If Gary Williams wishes to avoid Ralph Friedgen’s fate, he’s got some coaching to do. As in “stick with a 3-point shooter on defense” and “Inbound the ball with care when the game is on the line” type lessons.
At halftime of the Maryland men’s basketball team’s 79-75 loss to Boston College, Friedgen implored the basketball team’s lethargic student section and late-arriving alumni to come to RFK and support the Maryland football team in its “bowl” game against East Carolina.
He referenced the disrespect shown to his team, arguing that when the team plays on the East Coast, it brings its fans with it. The Terps filled Byrd to less than 75 percent capacity this year. That’s their home turf! Try again Ralph.
The Maryland football team had a fine year, tying for third in the conference and slapping together an 8-4 record. But the attendance has been bad — mostly due to last season’s 2-10 debacle. If the Maryland football team was drunk last year, its fans are hung over this year. Fanbases are slow to turnaround because of fans’ short memories — if last year was bad, they want proof that this year won’t be.
Now Maryland basketball has beaten seven fairly bad teams and lost to four good ones after Corey Raji’s WIDE OPEN 3-pointer ousted the Terps during a then-tied game with 40 seconds left, a game that was once within Maryland’s grasp. The ugly truth is that this year, each successive loss has been to a worse team. First, close losses to No. 4 Pitt and No. 16 Illinois. Then there was last week’s heartbreaking loss to once highly ranked Temple. Now, a loss to BC.
With three games upcoming against the middling trio of NJIT, UNF and Colgate before the ACC slate opens in earnest, Maryland is in a tough spot. This is a team expected to sweep those foes but also ripe for an upset. They should be 10-4 going into Jan. 9’s game with Duke. But this is still a team without a breakout win or a wake-up loss. Duke is the first opportunity for the former; the next few weeks the latter.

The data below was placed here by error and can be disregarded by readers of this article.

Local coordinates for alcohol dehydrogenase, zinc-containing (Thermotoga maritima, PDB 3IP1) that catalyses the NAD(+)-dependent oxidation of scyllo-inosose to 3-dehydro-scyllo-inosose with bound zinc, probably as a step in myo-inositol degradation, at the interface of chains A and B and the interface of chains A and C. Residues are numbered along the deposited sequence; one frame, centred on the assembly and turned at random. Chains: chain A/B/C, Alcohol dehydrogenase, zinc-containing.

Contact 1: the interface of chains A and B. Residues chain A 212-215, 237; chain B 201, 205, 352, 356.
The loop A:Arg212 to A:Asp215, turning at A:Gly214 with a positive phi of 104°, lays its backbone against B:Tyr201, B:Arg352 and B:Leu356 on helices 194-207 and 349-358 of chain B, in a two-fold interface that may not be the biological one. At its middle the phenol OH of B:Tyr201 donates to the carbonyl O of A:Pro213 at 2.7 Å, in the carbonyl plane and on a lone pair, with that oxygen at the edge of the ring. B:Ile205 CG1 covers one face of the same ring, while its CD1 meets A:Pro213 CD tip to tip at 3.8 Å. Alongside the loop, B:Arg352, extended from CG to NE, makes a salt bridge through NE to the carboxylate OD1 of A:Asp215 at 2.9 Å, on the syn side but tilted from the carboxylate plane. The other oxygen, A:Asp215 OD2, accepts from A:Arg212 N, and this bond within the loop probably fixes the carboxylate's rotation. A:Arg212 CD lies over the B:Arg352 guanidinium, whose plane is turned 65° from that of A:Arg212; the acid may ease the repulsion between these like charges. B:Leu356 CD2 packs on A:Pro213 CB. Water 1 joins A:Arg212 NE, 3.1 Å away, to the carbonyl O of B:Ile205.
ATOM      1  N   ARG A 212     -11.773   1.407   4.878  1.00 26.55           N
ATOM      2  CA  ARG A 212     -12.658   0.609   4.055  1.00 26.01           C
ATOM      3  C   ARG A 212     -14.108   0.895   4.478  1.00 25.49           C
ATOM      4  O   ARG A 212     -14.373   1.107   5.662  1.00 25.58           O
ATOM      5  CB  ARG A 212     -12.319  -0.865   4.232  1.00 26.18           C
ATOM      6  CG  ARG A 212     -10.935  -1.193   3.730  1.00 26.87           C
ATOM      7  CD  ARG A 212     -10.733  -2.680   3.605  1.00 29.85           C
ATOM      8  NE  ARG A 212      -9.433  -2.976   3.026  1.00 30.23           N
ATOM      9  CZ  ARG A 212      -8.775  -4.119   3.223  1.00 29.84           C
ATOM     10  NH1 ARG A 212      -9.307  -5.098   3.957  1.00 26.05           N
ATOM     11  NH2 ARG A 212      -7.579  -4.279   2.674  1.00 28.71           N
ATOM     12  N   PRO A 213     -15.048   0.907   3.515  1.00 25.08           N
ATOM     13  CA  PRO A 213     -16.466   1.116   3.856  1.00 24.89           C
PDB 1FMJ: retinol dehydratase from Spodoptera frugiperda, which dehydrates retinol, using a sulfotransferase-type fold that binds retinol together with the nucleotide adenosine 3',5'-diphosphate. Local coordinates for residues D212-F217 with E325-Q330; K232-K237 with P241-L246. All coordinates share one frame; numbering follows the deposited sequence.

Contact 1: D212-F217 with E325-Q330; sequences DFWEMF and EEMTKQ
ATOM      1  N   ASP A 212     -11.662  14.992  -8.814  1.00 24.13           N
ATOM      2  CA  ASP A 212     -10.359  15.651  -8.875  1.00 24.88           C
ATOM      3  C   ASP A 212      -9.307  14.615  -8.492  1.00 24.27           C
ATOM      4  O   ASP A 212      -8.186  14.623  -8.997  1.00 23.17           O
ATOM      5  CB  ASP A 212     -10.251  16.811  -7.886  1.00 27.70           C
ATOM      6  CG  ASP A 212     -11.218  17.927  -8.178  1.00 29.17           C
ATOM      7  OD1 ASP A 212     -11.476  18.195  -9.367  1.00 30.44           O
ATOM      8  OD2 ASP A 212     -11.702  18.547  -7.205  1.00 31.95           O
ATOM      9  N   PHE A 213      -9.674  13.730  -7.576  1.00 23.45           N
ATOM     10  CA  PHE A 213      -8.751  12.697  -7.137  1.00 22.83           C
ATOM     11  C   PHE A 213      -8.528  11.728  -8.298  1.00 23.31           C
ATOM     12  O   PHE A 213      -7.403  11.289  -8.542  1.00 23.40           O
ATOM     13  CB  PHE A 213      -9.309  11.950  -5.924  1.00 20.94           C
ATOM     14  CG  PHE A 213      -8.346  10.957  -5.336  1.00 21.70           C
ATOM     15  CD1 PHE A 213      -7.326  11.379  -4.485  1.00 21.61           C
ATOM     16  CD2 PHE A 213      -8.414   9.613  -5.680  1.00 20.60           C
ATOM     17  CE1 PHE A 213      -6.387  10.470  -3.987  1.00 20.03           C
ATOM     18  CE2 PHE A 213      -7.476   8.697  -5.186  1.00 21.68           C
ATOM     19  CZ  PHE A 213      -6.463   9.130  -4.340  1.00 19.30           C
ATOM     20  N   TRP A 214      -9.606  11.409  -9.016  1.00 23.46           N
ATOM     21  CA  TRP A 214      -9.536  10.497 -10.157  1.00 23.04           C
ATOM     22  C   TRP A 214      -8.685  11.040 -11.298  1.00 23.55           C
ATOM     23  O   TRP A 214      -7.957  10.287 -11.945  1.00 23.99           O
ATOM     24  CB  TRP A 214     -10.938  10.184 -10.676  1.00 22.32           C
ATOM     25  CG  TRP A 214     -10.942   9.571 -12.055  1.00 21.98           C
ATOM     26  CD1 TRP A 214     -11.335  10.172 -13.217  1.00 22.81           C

This is not a bad basketball team. The Terrapins’ front line of Dino Gregory (14 points, five rebounds and three blocks) and Jordan Williams (27 points, 13 boards!) is now set, Gregory supplying fine work from the elbow and on defense, Williams wielding an array of dunks and post moves, well on his way to being the ACC’s best post player. After that, the rotation is fuzzy.
Gary stuck to his veteran guns on this day, to mixed effect. The 1-3 starting positions manned by Adrian Bowie, Cliff Tucker and Sean Mosley looked tentative. The primary subs, freshman guards Terrell Stoglin (a terrible 7 of 18 from the field) and Pe’Shon Howard, had the opposite problem, forcing shots or passes that weren’t there. What’s a coach to do?
Bowie, who struggled all day, was a bright spot down the stretch, adding two tough buckets in crunch time and dealing out seven assists to lead all players. But Tucker (2 for 10) is more concerned with shot fakes than taking shots in rhythm, and it cost him dearly, his timing off.
On offense, Mosley could do little right. But his three steals captaining the press made him hard to take out of the game, a key complement to Maryland’s only consistent scoring option: Pushing the ball to Jordan Williams whenever he was within dunk’s length of the hoop.
Down 78-75, the Terps had the ball with 20 seconds left and a chance to tie. I could feel Gary’s frustration when Stoglin diddled around with the ball only to launch a difficult 3-point shot — I’ve been that guy before too Terrell, but that’s on the playground. With so much time left, a quick two by the 75-percent-shooting Williams was clearly the way to go.
Gary distributed 189 of his 200 available minutes between his seven primary players, consistent but perhaps asking too much. Just two of those seven are big men, meaning Jordan Williams played 38 minutes, Gregory 31. Maryland is just too talented not to have other guys scoring.
It is difficult for one player to carry things against a zone defense, and sometimes the play just wasn’t there for Williams. Brilliantly, he hardly forced anything. But when he is double-teamed, that is time for Mosley to cut to the basket, that is the time for Tucker to let his man sag and make him pay from beyond the arc.
There are so many little things obvious to a spectator that the players don’t see. It’s up to Gary and hopefully lots of film to open their eyes. The guys aren’t far from where they want to be, but little mistakes are holding this talented group back. Gary, you don’t want to be begging for attendance next year in Ralph’s court. The only way to avoid that is to lead this team to the tournament. Right now it’s a tall order, but I know you can do it.